When you are first hired to a new company, the human resource personnel would educate you that Employee Stock Purchase Plan (ESPP) is a fantastic deal etc. She would spend hours explaining how the 15% number would nest you a profit.

An ESPP typically works this way:

1. You contribute to the ESPP from x% of your salary. The contribution is taken out from your paycheck.

2. At the end of a “purchase period,” usually every 6 months, the employer will purchase company stock for you using your contributions during the purchase period. You get a 15% discount on the purchase price. The employer takes the price of the company stock at the beginning of the purchase period and the price at the end of the purchase period, whichever is lower, and THEN gives you a 15% discount from that price.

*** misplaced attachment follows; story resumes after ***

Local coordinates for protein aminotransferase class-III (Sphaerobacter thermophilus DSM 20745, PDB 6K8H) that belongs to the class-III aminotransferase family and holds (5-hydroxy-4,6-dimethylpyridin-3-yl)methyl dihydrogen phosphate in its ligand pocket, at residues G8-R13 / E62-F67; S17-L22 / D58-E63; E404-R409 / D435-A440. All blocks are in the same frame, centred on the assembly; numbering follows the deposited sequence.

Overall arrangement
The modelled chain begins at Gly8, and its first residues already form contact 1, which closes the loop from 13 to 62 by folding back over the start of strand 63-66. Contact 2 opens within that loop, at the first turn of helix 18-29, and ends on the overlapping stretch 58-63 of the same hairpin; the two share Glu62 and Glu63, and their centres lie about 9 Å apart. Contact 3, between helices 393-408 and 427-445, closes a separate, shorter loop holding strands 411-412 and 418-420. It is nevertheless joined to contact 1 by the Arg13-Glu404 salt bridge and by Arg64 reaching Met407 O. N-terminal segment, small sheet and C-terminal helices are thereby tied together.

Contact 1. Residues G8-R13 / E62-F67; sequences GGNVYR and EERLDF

3. Some companies have 2 years lock period, she would have a little harder time to explain to you how that work. This is because with the x% salary and the 15%, this gets a little more complicated. Eventually you will understand the concept, but you will forget it right away because in your mind you don’t have a very concise picture of this whole business.

Today, I am going to show you a concise math formula to help those engineers to understand it, if you still can’t remember it after reading it, you should quit your engineering job :

Let date2 be the start of the ESPP cycle, date1 be the end of the cycle. date1-date2=6 months. We use daten denote the nth 6 months prior to date1.

your_current_price=0.85*min(previous_locked_price,price(date1),price(date2))

and then set the previous_locked_price for the next period:

previous_locked_price=min(your_current_price,

previous_locked_price(date2),

previous_locked_price(date3),

previous_locked_price(date4),

previous_locked_price(date5))